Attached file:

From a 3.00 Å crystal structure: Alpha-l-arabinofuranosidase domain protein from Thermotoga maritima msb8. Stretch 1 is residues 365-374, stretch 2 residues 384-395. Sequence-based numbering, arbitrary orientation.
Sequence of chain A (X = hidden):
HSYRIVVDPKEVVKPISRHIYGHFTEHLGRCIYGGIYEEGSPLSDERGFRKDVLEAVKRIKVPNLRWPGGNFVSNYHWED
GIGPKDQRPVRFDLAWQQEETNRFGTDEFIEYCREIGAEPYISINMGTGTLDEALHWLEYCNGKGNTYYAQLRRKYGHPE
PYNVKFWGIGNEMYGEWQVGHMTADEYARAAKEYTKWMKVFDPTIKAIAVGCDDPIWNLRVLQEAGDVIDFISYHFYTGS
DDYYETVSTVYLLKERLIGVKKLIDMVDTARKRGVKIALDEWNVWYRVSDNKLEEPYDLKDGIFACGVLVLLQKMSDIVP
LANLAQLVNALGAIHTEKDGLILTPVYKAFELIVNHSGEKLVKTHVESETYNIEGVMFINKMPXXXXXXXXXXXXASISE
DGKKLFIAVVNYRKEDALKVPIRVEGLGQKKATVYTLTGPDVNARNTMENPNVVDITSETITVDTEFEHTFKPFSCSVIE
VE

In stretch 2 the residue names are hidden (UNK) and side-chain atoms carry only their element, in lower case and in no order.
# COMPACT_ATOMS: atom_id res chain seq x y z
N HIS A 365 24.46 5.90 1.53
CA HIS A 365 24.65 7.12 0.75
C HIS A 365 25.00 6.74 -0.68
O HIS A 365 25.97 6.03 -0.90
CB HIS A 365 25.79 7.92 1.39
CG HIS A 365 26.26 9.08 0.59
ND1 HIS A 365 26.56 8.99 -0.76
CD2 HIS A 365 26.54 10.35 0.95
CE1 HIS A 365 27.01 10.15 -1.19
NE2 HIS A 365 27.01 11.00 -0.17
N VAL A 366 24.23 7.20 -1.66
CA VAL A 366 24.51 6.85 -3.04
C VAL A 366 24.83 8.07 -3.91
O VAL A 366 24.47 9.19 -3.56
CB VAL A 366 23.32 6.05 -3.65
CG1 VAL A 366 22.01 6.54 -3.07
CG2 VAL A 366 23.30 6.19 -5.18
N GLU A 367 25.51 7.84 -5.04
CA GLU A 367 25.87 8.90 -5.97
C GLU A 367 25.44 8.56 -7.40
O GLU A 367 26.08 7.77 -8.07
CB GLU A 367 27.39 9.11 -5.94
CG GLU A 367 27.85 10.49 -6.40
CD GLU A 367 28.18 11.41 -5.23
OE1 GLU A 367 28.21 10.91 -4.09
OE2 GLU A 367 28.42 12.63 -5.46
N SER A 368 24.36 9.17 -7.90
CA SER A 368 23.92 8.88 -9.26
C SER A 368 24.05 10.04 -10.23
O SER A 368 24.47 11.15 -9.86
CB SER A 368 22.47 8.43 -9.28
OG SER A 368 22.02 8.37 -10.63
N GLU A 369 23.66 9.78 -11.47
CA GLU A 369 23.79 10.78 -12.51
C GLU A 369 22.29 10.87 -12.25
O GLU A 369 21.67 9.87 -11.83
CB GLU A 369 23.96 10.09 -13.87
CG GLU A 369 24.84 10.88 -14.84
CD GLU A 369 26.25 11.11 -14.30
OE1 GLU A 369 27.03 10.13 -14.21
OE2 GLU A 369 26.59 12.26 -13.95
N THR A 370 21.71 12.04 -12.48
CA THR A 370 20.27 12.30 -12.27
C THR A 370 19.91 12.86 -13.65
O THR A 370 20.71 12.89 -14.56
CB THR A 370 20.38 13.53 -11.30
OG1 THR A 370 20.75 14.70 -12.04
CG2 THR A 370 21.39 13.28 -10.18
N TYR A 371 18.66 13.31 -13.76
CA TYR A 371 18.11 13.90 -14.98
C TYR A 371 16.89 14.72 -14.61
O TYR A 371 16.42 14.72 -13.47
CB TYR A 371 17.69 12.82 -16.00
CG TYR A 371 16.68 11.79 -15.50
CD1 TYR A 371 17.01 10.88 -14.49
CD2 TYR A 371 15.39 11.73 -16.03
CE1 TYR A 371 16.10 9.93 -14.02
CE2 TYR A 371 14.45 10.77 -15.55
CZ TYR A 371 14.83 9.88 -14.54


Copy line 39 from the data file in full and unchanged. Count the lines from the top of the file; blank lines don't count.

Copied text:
CA SER A 368 23.92 8.88 -9.26